Lindsey Vonn beat his sport so that only a few Olympic athletes could imagine. She was more than skiing. She was more than medals. She was over to win.
Often she was in the spotlight that appeared on the main and sports magazines, walking with red carpets, mixing with List A celebrities and presenting high-quality sports figures.
The racing driver, who grew up in Minnesota, then moved to Colorado, became an economic name in mountain towns and big cities – people who knew about racing and those who settled in just four years.
But now, with her body attached, it is "broken after repair", Vona is approaching the finish line for the last time. A woman who won more World Cup races than any other woman called it 34. On Friday, she said she was leaving the world championship this month.
"She has done so many things and has overcome so much misfortune in her life, with her injuries and revenge, and failures and vengeance," Tiger Shaw, US ski and snowboard leader, said in a telephone interview with The Associated Press. "Very few people can concentrate and train as hard as she does. We are all excited about what she has done in her career."
Her initial plan was to give up December, after one final payment on the course at Lake Louise, Alberta – the course she won so often has now been named in her honor.
She was forced to retire due to persistent pain in both ways, which she fully understood after being unable to finish the race in Cortina Ampezzo, Italy last month.
Now she is in two races: Women's Super-G on Tuesday in the Swedish resort of Are, and down on February 10th.
Exactly. It's all her knees.
"My body is broken after repair, and I don't let me dream of the last season," Vonn wrote on Instagram. "My body screams me to STOP and it's time to listen.
"It has been emotional for 2 weeks, which was the hardest decision for my life," she wrote, "but I have accepted that I cannot continue the ski race."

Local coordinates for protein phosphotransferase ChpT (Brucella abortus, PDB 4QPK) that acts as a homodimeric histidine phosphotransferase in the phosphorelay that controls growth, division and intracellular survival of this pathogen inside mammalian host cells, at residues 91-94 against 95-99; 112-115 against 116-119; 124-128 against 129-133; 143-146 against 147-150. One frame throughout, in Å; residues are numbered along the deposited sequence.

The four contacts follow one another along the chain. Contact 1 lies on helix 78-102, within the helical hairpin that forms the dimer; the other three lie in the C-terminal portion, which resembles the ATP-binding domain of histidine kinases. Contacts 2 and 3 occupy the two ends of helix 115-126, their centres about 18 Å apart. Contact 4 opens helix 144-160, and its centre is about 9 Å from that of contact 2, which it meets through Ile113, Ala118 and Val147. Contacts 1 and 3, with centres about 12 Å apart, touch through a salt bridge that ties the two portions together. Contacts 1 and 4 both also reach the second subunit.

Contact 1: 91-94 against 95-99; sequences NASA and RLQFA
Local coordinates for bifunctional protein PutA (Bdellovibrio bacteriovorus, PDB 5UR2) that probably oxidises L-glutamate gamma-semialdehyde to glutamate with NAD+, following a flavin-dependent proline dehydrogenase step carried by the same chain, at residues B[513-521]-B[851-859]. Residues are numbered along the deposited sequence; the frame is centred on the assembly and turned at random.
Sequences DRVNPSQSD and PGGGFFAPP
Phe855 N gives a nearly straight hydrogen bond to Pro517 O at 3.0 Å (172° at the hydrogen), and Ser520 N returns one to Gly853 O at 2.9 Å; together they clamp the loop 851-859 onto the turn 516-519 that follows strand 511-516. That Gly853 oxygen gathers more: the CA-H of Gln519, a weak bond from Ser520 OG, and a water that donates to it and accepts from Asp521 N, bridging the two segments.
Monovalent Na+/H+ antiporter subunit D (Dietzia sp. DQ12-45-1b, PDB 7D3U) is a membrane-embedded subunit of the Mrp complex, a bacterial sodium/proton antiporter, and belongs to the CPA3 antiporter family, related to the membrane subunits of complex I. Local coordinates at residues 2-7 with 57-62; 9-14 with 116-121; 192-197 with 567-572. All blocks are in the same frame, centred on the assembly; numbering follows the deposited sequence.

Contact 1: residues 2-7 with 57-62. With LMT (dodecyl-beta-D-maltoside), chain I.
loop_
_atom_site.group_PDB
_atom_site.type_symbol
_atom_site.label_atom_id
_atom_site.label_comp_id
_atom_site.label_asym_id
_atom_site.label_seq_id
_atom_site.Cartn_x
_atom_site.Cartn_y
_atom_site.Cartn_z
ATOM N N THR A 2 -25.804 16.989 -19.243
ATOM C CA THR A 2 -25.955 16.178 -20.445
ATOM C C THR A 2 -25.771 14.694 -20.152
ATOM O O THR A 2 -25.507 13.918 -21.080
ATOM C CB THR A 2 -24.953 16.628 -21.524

Vona's impressive resume: three Olympic medals, including top gold in the 2010 Vancouver Games. Four general World Cup titles. And 82 World Championships wins, leaving her four behind Sweden's Ingemara Stenmarka.
Her off-the-slope portfolio includes: Appears on all pages, ranging from Vogue to Sports Illustrated swimwear, earning sponsorship for companies such as Red Bull, meeting with players like Dwayne Johnson and even being one of her favorite exhibitions. "Law and order". The focus only increased when his dated golf player Tiger Woods. She is now seeing Nashville Predator, defending P.K. Subban.
She is a major social media with 1.6 million Instagram followers.
The recent record from Vonn was secret, but it was too thoughtful when she quoted French philosopher Voltuir: "Every player has to accept the life of the cards he or she is doing: but after they are in hand, he has to decide for himself how to play cards to win the game. "
Translation: She just didn't have more cards. Her painful paths and the winning body finally put the brakes on her heavy charging path.
Vona's right way is damaged from previous crashes. She is a tearful ACL, has suffered fractures at her left knee, broke her ankle, cut her right thumb and had several shocks – to name a few. She's only three times a day, and her body just can't overcome another skier's load.
"Honestly, retirement is not what worries me. Leaving without my goal is what will stay with me forever," said Vonn. "However, I can look back at 82 world championships, 20 world championship titles, 3 Olympic medals, 7 world championship medals, and say that I've done something in the history of other wives I've never done, and I'll be proud of FOREVER ! "
Her first World Cup started on November 18, 2000, in a slalom race in Park City, Utah, and she couldn't qualify for a second trip. She was then Lindsey Kildova before she changed her name to Vonn after being married to a former husband and former coach Tom.
Her first world champion winner came four years later, at a mountain event in Lake Louise.
In Sweden, retirement gives Vonn a full circle. She won the first two major championship medals – two silver – in the 2007 worlds in Area.
As for his remembrance, it is simply US trainer Paul Christopher: her revenge.
"This attitude never gives up is something that anyone can take away," said Christopher. "She has created this character and lived. These are life lessons that everyone can use. Give it to everyone and never give up. It's a very strong legacy."
An associate author Eric Willemsen in Maribor, Slovenia, was involved in the preparation of this report.
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